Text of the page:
I wasn’t a real travel writer, I never went anywhere.

Writing about home felt like a compromise, a concession made because I lacked the money to fly to Venice, explore the Balkans, or cruise Cuba. Without bylines, press trips weren’t on offer. My travel budget was $0.

Experts advised, “go local.” So, real travel writer or not, I forged ahead, scouting local stories, determined to get published.

My first ink was for a tabloid covering local music, art, entertainment, and food. The newspaper, a free publication, is read by 10,000 locals and visitors. I gathered my nerve, called the editor, and pitched preview stories for two events. “One photo, 300 words, ink and a byline, no money” was all he said. I submitted my work and waited, not knowing if it had been accepted until the paper hit the newsstand. When I opened the paper my work on was page two. My heart smiled. I squealed. I was on my way.

Each month stories and photos I discovered around town were published. Each month’s acceptance built my confidence. I began pitching local stories to non-local magazines and websites. They were accepted—and I got paid.

Since those first articles, I’ve had 80+ stories, over 100 photos, four videos, and three maps published. All but three are local topics. Twenty-one were in a local paper. The rest went to publishers in other parts of the planet. I’m proud to call myself a “local travel writer” these days. My local stories, photos, and videos are the reason for my success.

Going local has had three important things on my travel writer’s life:

1. Getting the story is easier and costs little or nothing

Asking for an interview from someone I know, someone I do business with, or a place I frequent, is much easier than approaching a stranger in a strange land.

It cost me $0 to go rowing with a local maritime history group, interview a local chef, photograph a new hiking trail, or attend our frequent food, wine, art, and wildlife festivals.

Local comps and perks come my way now. Accommodations, meals, excursions, theater tickets, concert tickets, wine, organic foods—all the things visitors and locals alike want to hear about.

No matter where you live, there is something interesting, fun, new, historic, picturesque, tasty, or just plain weird. Find it, photograph it, and write about it. Offer the story to a local or regional publication.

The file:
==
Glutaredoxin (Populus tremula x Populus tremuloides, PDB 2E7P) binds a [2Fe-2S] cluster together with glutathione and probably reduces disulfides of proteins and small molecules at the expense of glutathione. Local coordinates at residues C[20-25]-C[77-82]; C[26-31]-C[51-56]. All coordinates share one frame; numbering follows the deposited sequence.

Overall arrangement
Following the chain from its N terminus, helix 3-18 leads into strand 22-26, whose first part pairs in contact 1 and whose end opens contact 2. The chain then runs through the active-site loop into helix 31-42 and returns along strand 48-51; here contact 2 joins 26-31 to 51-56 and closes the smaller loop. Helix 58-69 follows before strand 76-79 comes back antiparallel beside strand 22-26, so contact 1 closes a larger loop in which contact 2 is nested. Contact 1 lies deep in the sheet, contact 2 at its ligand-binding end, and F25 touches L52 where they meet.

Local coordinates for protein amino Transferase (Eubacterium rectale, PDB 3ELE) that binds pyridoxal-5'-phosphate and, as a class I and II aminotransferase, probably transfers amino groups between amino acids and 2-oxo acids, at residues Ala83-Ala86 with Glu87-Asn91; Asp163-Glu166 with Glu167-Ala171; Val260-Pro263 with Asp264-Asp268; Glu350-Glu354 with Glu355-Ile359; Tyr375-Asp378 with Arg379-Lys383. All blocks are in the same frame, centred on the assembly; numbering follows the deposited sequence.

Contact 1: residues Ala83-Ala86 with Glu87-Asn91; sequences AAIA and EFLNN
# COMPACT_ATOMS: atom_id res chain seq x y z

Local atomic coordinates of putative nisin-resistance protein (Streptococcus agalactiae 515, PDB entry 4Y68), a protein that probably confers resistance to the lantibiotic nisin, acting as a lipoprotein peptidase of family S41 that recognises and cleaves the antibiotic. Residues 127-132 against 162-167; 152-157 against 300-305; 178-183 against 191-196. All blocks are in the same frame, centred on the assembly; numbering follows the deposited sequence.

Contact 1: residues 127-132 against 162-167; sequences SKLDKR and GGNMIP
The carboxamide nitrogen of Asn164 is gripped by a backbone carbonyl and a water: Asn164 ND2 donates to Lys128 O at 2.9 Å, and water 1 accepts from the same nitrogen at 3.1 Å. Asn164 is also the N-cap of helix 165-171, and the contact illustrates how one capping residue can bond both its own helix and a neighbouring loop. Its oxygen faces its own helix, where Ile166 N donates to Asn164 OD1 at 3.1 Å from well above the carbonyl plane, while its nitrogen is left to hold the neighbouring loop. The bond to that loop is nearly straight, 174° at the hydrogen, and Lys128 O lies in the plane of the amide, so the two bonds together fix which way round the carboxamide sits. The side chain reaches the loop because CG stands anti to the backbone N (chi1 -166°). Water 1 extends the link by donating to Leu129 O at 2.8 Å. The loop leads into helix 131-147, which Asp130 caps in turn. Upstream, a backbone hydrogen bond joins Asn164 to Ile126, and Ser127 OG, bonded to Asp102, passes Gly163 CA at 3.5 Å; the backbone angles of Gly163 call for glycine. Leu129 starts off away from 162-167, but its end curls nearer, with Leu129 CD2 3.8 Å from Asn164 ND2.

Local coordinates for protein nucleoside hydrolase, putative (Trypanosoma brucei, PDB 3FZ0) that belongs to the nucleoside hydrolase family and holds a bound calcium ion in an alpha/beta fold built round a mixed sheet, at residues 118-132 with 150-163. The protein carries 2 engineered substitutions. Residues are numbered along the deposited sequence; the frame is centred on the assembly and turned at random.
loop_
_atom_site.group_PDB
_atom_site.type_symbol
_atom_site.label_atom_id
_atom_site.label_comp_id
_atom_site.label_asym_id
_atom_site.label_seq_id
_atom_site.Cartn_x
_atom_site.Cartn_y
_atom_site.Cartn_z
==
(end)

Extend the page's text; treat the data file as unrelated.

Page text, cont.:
2. I created a niche for myself

I’d heard it many times, “find a niche and specialize.” I was clueless at first, but as my local stories were being accepted by non-local publishers, the niche lightbulb came on and I had an ah-ha moment. “This is my niche, the remote, wild, Northern California coast, a destination on countless bucket lists.”

I’m now a go-to writer for local travel stories. Consider being the same for your area, you have an all access pass.

3. I fell in love

Every day, I fall in love with my home and neighbors. The search for stories exposes me to every nook and cranny of the county. I visit the beaches, hike the trails, find the waterfalls, and gaze at the wildlife. Vineyards, wineries, ranches, and farm-stays have become much-loved overnight getaways (on the house of course). Lodging, eateries, and shopping have new meaning when I look at them with a visitor’s eyes. I’ve met remarkable people and made many new friends.

I’m proud to tell our stories. The articles I write have a purpose beyond my byline. I’m a vital part of our tourist economy and a valued member of the community.

I explore and write about other locales, but most workdays are spent traveling the streets, backroads, and trails of my home.

Travel writing isn’t about where you go, it’s about where others want to go. Go local, no one has better access than you.

[Editor’s Note: Learn more about how you can fund your travels and make an extra income with photography, travel writing, blogging, and more in our free online newsletter The Right Way to Travel. Sign up here today and we’ll send you a new report, Four Fun Ways To Get Paid To Travel: A Quick-Start Guide, completely FREE.]

Pin It on Pinterest

Share This